Recent Corporate Battle Carries a Legal Lesson for Business
Up Here Business Magazine
February 2022 - 3 min read
The recent family feud at Rogers Communications made for great drama. But don’t overlook the issue at the heart of the dispute. It’s a reminder that business law—not corporate practices—carry the day in court.
The closing months of 2021 featured dramatic corporate shenanigans at Rogers Communications Inc. a Toronto-headquartered telecommunications company that serves millions of Canadians. But there was more to come. In the first weeks of 2022, someone reached out to Brian Cox—the star of HBO’s “Succession,” a series about the intrigues of a family’s battle for control of its corporate empire—to make a joke video congratulating Edward Rogers, chairman of Rogers Communications, on his success in a real-life boardroom battle.
The theatrics followed a very public display of family wrangling and corporate proceedings at one of Canada’s largest public companies. The mix of family dynamics and office intrigue made for splashy headlines—and a fundamental matter of corporate law was decided.
First, some background. Last year, Edward Rogers (Mr. Rogers) decided to terminate the company’s CEO and install a new chief executive of his own choosing, He also wanted to replace five directors on the Rogers Communications board. Mr. Rogers accomplished this goal using what’s known as a “consent resolution.” That is, a resolution passed by the board or shareholders of a company without holding an actual meeting. Instead, a resolution document is circulated to directors or shareholders, who acknowledge their approval by signing the document and sending it back.
Here’s where the family battle comes into play. Rogers Communications is controlled by a trust that holds almost all the voting shares on behalf of the Rogers family. Mr. Rogers is chairman of the family trust and is allowed to direct the voting shares as long as the trust’s advisory committee does not try to stop him.
After Mr. Rogers circulated the consent resolution, his mother and sister challenged its validity, arguing its was never subject to a vote by Rogers Communications’ voting shareholders—that is, the family members represented by the trust. A showdown ensued, and Mr. Rogers brought the issue to the Supreme Court of British Columbia, as Rogers Communications is registered in B.C.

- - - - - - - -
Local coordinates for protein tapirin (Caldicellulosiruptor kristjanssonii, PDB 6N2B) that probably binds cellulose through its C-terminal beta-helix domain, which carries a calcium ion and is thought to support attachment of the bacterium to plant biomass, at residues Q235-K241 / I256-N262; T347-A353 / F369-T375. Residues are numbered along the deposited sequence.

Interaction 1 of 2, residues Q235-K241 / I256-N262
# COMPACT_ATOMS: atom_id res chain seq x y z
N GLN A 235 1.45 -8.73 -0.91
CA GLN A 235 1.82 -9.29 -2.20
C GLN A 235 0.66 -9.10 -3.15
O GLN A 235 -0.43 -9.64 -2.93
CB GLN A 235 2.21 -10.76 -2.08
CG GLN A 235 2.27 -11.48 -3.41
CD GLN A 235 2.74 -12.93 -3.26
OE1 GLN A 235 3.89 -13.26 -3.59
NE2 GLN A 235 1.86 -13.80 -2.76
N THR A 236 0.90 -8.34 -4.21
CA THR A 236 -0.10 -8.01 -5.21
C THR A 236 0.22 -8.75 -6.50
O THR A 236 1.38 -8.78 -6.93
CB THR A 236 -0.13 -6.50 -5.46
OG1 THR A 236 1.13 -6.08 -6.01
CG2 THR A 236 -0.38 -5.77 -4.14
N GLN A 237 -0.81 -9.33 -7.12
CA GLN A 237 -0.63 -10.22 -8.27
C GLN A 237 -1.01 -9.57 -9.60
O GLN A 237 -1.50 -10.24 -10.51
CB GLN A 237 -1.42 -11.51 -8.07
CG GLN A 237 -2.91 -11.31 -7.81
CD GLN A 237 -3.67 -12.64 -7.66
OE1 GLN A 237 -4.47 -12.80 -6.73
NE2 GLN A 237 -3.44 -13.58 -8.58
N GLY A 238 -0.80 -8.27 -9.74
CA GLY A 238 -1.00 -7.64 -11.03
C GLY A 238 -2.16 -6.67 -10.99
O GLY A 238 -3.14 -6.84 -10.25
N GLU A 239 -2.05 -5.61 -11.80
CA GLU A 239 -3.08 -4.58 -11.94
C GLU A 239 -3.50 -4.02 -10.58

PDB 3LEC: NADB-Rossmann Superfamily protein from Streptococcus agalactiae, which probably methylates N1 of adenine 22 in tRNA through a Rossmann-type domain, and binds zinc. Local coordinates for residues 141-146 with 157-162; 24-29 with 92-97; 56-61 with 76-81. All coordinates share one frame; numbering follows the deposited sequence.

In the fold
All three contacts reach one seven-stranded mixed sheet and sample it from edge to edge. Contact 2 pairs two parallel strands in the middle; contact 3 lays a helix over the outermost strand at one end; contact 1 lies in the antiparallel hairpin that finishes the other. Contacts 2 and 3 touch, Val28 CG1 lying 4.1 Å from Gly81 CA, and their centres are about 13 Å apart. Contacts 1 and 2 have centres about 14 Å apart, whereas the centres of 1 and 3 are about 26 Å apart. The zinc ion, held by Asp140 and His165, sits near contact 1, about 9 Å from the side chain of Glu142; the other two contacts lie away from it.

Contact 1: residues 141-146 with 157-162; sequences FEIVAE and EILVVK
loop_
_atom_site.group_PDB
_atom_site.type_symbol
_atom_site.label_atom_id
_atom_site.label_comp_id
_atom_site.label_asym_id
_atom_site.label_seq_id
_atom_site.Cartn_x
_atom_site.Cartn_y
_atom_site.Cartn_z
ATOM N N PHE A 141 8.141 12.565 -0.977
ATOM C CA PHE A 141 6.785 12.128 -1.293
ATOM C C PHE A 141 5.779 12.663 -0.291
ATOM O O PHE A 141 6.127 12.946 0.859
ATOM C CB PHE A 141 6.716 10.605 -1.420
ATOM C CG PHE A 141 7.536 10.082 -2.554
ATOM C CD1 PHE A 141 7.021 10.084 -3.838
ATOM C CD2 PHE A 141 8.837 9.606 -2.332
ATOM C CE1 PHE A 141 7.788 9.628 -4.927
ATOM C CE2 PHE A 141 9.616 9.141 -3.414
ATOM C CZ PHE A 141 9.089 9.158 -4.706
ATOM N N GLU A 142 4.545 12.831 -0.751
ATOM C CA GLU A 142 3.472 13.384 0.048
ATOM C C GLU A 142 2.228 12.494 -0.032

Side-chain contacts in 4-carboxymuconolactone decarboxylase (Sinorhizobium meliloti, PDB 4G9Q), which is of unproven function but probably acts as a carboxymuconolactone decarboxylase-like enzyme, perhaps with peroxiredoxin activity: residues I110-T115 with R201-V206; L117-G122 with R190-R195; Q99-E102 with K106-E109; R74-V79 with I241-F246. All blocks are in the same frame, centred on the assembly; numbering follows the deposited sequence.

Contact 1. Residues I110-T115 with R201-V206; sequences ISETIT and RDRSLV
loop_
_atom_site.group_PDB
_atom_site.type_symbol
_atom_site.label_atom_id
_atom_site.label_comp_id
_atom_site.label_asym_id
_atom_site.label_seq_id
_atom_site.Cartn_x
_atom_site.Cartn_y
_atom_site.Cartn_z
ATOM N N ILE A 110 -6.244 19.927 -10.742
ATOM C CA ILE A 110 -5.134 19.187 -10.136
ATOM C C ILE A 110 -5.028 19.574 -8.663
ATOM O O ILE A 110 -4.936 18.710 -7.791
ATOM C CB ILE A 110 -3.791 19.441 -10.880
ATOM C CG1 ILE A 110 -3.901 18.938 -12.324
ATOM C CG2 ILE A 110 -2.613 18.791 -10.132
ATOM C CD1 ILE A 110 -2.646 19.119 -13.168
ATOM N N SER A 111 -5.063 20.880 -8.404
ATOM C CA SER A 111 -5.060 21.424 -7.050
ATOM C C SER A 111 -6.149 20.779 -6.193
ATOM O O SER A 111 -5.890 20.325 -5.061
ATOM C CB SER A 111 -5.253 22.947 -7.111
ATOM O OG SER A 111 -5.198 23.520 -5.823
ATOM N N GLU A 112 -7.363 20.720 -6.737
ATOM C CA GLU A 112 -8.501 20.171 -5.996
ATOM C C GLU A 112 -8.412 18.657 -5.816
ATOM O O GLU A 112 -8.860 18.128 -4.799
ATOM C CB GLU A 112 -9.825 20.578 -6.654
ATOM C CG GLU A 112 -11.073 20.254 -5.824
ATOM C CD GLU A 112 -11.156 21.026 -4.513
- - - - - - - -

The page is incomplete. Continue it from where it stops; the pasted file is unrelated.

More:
Rogers v. Rogers Communications Inc. was argued on a narrow legal issue, but it deserves attention: It is an important reminder of the determinative—or authoritative—role corporate law plays in respect to the actions of a board of directors of a corporation.
Mr. Rogers asked the court to determine whether the consent resolution, dated Oct. 22, 2021, was valid and effective. Rogers Communications disputed Mr. Rogers’ contention. The issue for the court? Whether the governing legislation and Rogers Communications’ articles of incorporation—the “constating” documents that must be filed with government to bring a corporation into existence—required a shareholder meeting and vote to replace corporate directors or whether the consent resolution was sufficient.
The Rogers case was decided on a very particular provision of the British Columbia Business Corporations Act. The provision allows for a resolution to be passed on consent rather than a vote at a physical meeting.
This particular provision does not exist in the Northwest Territories, Nunavut, or the Yukon. But it is critical for corporations across the territories to understand the legal principles used to guide the B.C. court’s decision. They are applicable to corporations, shareholders, and directors—regardless of province or territory.
In making its case contesting Mr. Roger’s consent resolution, Rogers Communications brought forward evidence of corporate policies and plans setting out the expectations of good governance. The court, however, decided that Mr. Rogers’ consent resolution was sufficient and valid based on the following legal principles.
First, a corporation and its shareholders are contractually bound by the corporation’s articles of incorporation, its constating documents. Good governance statements, policies, and practices, while useful, are not determinative when interpreting the constating documents. Second, the articles of incorporation are to be interpreted subject to legislation, unless otherwise stated. Third, when considering governing legislation and the articles of incorporation in a matter of corporate law, a “practical, common sense and nontechnical approach” should be applied to interpretation. In making these determinations, the court held that Rogers Communications’ good governance practices were not particularly useful in arguing against Mr. Rogers’ consent resolution. It rested its decision on the requirements of the constating documents and the legislation. Without the flair of a Hollywood ending, the court decided that the process by which Mr. Rogers “obtained the Consent Resolution was available to him under the Articles and the Act” and was therefore valid and enforceable.
The Rogers case underscores that board decisions must be properly guided by its articles of incorporation and the law. While good governance practices, policies, and procedures help improve process and board decision making, the law and the company constating documents prevail.
This article was originally published in Up Here Business - Issue 1 2022.